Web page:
Lessons about Alzheimer’s at work, after Broncos announce owner’s diagnosis

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Clone of Photo: Office Workers (stock image)Today the Denver Broncos officially start training camp for the season, but that start is tempered by news yesterday that longtime owner Pat Bowlen, 70, is giving up control of the team because he’s suffering from Alzheimer’s disease.

Team president Joe Ellis is taking over, and he told reporters that Bowlen won't be able to come to the Broncos training facility everyday as he used to.

"He obviously can’t do what he used to do. He didn’t walk through the door this morning. And that’s hard for people. It’s hard for people here, it’s hard for his family." Ellis continued, "Pat’s still alive, but the finality of this announcement is hard for people to come to grips with."

Bowlen led the team to six Super Bowls in his 30 years owning the team. A trust in Bowlen's name will retain ownership, and Bowlen has said he hopes one of his seven kids will eventually take over.

In his comments to reporters, Ellis also acknowledged there has been growing speculation about Bowlen's health. In 2009, the owner told The Denver Post that his short-term memory was fading and he couldn’t remember much about the Broncos’ Super Bowl wins.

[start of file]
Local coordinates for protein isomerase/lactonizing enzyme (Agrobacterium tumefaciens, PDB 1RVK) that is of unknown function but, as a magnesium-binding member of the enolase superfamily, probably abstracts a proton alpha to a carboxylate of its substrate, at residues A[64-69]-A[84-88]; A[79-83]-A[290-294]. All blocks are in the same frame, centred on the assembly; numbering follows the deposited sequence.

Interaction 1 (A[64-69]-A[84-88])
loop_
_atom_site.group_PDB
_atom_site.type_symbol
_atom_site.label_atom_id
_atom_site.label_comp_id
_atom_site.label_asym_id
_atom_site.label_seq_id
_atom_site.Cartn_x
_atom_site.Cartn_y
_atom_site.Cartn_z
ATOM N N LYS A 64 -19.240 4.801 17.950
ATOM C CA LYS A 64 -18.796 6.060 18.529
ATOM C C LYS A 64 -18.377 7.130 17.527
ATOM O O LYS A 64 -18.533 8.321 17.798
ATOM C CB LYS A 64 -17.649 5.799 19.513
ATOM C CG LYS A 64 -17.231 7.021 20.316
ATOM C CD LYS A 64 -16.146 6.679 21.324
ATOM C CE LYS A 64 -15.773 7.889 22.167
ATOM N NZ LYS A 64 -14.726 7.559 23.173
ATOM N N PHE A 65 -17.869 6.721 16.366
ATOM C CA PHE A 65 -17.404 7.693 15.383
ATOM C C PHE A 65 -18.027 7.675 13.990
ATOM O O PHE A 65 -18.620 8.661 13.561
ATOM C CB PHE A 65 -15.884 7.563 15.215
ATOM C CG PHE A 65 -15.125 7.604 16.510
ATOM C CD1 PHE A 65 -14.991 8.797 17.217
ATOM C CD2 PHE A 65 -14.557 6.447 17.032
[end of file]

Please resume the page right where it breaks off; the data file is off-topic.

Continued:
Many people suffer from Alzheimer's disease quietly, according to Amelia Schafer, senior program director of the Alzheimer’s Association of Colorado. She told Colorado Matters host Ryan Warner that Bowlen's announcement will help other people talk about their diagnoses more publicly.

"This alone will open up the avenues for the 63,000 people in Colorado living with Alzheimer's to talk about it, to share it with their families, their neighbors, and then potentially to share it with their employers," Schafer said.

Talking publicly about the disease is difficult for people, Schafer said. "There still is some stigma attached to recognizing when you have a neurological disorder like Alzheimer's."

Because of that stigma, Schafer said colleagues can help identify a diagnosis before it's official, like in the case of one high-level executive she knows. “Truly the first sign of Alzheimer’s for him was a poor work review that he had. So there are times when employers will recognize the signs first.”

According to the Alzheimer's Association, people with the disease can show any of the following 10 warning signs and symptoms, which employers and coworkers -- as well as family members -- can watch out for. Schafer says while many people struggle with one or more of these things, it's most important to monitor whether any of them change in someone over time.